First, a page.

Science Editorial Points to Excessive EPA Costs
By Philip H. Abelson, Science Deputy Editor, 1994
Says the “Pathological Growth of Regulations” Cost $500 Billion Annually
The Congress of the United States has created huge, multi-statutory regulatory machinery. As an example, in the 1970s the Environmental Protection Agency (EPA) was answerable to 15 congressional committees and subcommittees. That figure now exceeds 90. In 1989 alone, EPA officials made 168 appearances before congressional committees. By 1990, EPA was required to administer 11 major statutes and over 9000 regulations. Since then, some of the statutes have been amended, and the number of regulations continues to grow. Other agencies are required to issue regulations, and in total, agencies employing 125,000 bureaucrats are busily engaged in formulating additional regulations. The direct annual cost of meeting these mandates is more than $500 billion. Additional indirect costs have been estimated at another $500 billion. Some benefits have resulted from this federal command and control legislation. However, the easy, cost-effective changes have largely been made, and additional federal requirements will result in diminishing returns.
In the 1970s, industry was the principal target of regulations issued by EPA. By now, the major chemical companies are accustomed to dealing with EPA mandates. They have long had health and safety programs solidly in place; they have chemical engineers to improve processes to curtail emissions and a legal staff to fight onerous interpretations of statutes. The new targets of the EPA enforcers are state and local governments and small companies.
The EPA estimate of the costs to companies, public works facilities, and taxpayers of meeting its regulations in 1990 was $115 billion nationwide. The EPA projection for the year 2000 is that the cost could be $180 billion. However, estimates by EPA tend to be low. Municipalities have reported instances in which real costs exceeded EPA estimates by a factor of 20 or more. Moreover, the estimates do not take into consideration the disruptive effects of regulations on local governances. They are expected to comply with what EPA has termed 419 “essential” regulations for which the local governments are required to provide funds. Not only do the local governments not have the money to carry out environmental mandates, they frequently do not know what it is they are supposed to implement. Frank Shafroth of the National League of Cities has said, “EPA rules are written in Latin with Greek footnotes.” The cities and towns are required to achieve objectives of which they have previously been incapable. For example, they must monitor more than 130 chemicals in their water supplies, some of them in the part per billion or lower range.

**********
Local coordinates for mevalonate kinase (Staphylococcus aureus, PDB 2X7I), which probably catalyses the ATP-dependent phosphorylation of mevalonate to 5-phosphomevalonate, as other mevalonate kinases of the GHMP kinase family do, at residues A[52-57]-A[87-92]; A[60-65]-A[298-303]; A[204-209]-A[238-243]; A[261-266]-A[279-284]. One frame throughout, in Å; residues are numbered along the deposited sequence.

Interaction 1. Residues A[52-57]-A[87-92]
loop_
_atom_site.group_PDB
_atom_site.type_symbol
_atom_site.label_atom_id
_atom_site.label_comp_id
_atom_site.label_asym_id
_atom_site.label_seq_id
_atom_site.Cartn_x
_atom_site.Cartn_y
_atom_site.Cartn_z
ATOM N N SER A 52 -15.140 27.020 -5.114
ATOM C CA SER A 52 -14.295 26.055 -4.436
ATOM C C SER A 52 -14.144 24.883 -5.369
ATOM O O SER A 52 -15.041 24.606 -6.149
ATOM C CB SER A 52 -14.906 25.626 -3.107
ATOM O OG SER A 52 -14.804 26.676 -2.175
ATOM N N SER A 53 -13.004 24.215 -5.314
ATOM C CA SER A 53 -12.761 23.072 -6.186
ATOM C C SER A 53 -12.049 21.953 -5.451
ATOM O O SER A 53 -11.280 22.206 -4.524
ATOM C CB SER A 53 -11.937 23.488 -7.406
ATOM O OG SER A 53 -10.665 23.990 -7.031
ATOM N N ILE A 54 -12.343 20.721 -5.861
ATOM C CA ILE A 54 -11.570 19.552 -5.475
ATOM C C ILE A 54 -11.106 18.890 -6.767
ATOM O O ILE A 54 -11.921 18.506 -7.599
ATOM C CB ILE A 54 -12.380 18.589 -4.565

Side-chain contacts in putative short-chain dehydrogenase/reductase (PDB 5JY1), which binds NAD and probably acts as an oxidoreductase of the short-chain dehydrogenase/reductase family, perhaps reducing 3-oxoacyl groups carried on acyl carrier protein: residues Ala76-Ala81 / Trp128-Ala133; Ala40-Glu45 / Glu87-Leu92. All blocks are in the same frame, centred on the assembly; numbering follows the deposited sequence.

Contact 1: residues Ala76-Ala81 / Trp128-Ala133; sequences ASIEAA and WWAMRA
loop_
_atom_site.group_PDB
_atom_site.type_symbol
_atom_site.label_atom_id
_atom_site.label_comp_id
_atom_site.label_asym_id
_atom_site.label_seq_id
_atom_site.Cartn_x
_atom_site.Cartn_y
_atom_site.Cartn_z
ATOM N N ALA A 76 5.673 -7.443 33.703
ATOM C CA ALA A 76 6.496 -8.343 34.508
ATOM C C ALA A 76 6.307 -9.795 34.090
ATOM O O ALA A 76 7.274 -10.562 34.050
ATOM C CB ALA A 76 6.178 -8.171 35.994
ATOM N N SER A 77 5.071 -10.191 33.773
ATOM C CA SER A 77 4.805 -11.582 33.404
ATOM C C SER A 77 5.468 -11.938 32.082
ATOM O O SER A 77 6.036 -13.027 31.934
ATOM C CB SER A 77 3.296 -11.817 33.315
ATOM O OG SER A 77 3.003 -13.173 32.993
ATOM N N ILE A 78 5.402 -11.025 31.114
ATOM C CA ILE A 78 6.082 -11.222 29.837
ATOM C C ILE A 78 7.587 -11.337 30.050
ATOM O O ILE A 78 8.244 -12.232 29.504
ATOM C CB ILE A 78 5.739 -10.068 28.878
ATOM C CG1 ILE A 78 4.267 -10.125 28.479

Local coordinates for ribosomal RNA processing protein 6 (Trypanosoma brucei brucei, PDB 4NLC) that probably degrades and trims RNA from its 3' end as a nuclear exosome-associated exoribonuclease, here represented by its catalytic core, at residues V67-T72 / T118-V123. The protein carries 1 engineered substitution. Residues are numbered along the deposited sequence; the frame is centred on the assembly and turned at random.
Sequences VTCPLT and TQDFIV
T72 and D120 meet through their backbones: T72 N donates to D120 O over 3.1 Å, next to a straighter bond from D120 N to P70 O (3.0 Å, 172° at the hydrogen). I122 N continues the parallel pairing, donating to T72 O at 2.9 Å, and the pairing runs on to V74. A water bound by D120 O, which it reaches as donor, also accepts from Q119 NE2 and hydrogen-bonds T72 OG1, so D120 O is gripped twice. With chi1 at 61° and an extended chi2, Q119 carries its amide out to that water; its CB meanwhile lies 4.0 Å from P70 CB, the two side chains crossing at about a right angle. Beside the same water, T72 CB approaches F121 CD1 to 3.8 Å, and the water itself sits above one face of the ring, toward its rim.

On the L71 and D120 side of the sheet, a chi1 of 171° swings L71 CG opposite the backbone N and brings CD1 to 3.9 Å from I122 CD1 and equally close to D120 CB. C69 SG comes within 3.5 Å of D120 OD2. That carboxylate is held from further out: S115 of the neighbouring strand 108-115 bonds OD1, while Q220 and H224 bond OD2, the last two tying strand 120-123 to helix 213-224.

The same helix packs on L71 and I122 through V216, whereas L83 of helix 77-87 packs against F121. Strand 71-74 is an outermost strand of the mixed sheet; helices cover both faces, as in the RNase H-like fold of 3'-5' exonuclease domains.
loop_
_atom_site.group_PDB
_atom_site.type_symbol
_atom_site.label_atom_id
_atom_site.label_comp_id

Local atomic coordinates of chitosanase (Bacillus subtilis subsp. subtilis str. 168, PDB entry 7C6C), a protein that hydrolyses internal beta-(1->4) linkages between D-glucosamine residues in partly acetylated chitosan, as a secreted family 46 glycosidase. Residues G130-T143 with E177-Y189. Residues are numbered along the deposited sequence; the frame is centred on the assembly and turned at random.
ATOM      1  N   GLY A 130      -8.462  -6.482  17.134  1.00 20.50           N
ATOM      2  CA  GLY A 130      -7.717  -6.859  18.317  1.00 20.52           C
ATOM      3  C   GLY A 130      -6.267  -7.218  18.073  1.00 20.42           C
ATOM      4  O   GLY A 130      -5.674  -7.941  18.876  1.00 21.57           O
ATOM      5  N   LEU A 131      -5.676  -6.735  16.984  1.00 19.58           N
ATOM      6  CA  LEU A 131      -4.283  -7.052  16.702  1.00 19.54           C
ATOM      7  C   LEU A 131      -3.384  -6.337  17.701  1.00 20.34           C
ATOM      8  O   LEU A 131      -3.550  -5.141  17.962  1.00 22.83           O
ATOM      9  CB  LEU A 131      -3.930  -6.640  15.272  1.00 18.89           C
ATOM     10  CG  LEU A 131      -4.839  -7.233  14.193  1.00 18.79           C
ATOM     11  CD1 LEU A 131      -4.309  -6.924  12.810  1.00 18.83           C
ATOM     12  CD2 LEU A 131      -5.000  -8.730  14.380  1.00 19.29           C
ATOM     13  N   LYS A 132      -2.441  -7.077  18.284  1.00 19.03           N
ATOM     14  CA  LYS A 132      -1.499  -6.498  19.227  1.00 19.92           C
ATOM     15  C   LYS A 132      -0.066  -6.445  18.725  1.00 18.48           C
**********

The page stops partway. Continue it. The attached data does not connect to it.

Regulations are having an increasing impact on small businesses. EPA is now enforcing standards on smaller companies that cannot afford to develop environmental expertise. One mandate regulates 328 chemicals and requires firms to keep inventories of their use, report the presence to local safety officials and federal authorities, and train their employees for emergencies involving hazardous materials. This is only one of hundreds of regulations that small companies must implement. Moreover, changes in regulations occur frequently, making it difficult to plan ahead. Failure to comply with environmental laws can mean huge fines and jail sentences for company owners, managers, and employees. Companies are being counted on to create jobs. The regulatory pathology impairs their health. Last year during the electoral campaign, candidate Clinton stated, “Expanding regulations threaten to overwhelm the nation’s entrepreneurs and divert them from the task of building strong innovative companies.”
In its implementation of statutes EPA can be criticized on many grounds. Its performance in dealing with Superfund sites has been less than mediocre. Risk assessments of chemicals by EPA often exaggerate hazards by a factor of 100 and more, and its risk management is questionable. However, EPA is faced with interpreting and implementing complex and fuzzy congressional legislation. For instance, under the Safe Drinking Water Act, EPA is required to set maximum contamination level goals to prevent known or anticipated adverse health effects with an “adequate margin of safety.” Accordingly, EPA has set maximum concentration level goals of zero for some major chemicals of doubtful carcinogenicity. By law, cleanup levels of Superfund sites must under certain circumstances meet standards set by EPA under the Safe Drinking Water Act. Thus EPA has an invitation to require expenditures of trillions of dollars at sites around which few if any deaths have been seen.
Philip H. Abelson is a Deputy Editor of Engineering and Applied Sciences for Science magazine.
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